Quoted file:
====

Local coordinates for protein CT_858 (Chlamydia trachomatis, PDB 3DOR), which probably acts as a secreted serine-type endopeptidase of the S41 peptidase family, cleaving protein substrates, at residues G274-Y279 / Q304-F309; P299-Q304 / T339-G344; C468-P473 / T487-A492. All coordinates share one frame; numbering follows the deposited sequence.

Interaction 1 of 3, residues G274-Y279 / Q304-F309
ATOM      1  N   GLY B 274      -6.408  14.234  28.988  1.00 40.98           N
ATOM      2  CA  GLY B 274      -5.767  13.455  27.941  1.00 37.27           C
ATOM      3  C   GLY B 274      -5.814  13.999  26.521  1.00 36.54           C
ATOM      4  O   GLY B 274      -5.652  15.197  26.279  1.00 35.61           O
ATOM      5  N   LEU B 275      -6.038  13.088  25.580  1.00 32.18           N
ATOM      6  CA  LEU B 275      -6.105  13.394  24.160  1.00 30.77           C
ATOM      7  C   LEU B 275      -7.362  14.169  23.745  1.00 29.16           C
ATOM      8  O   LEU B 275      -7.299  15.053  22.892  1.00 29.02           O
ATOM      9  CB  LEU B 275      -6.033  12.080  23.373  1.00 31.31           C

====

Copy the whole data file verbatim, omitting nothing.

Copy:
Local coordinates for protein CT_858 (Chlamydia trachomatis, PDB 3DOR), which probably acts as a secreted serine-type endopeptidase of the S41 peptidase family, cleaving protein substrates, at residues G274-Y279 / Q304-F309; P299-Q304 / T339-G344; C468-P473 / T487-A492. All coordinates share one frame; numbering follows the deposited sequence.

Interaction 1 of 3, residues G274-Y279 / Q304-F309
ATOM      1  N   GLY B 274      -6.408  14.234  28.988  1.00 40.98           N
ATOM      2  CA  GLY B 274      -5.767  13.455  27.941  1.00 37.27           C
ATOM      3  C   GLY B 274      -5.814  13.999  26.521  1.00 36.54           C
ATOM      4  O   GLY B 274      -5.652  15.197  26.279  1.00 35.61           O
ATOM      5  N   LEU B 275      -6.038  13.088  25.580  1.00 32.18           N
ATOM      6  CA  LEU B 275      -6.105  13.394  24.160  1.00 30.77           C
ATOM      7  C   LEU B 275      -7.362  14.169  23.745  1.00 29.16           C
ATOM      8  O   LEU B 275      -7.299  15.053  22.892  1.00 29.02           O
ATOM      9  CB  LEU B 275      -6.033  12.080  23.373  1.00 31.31           C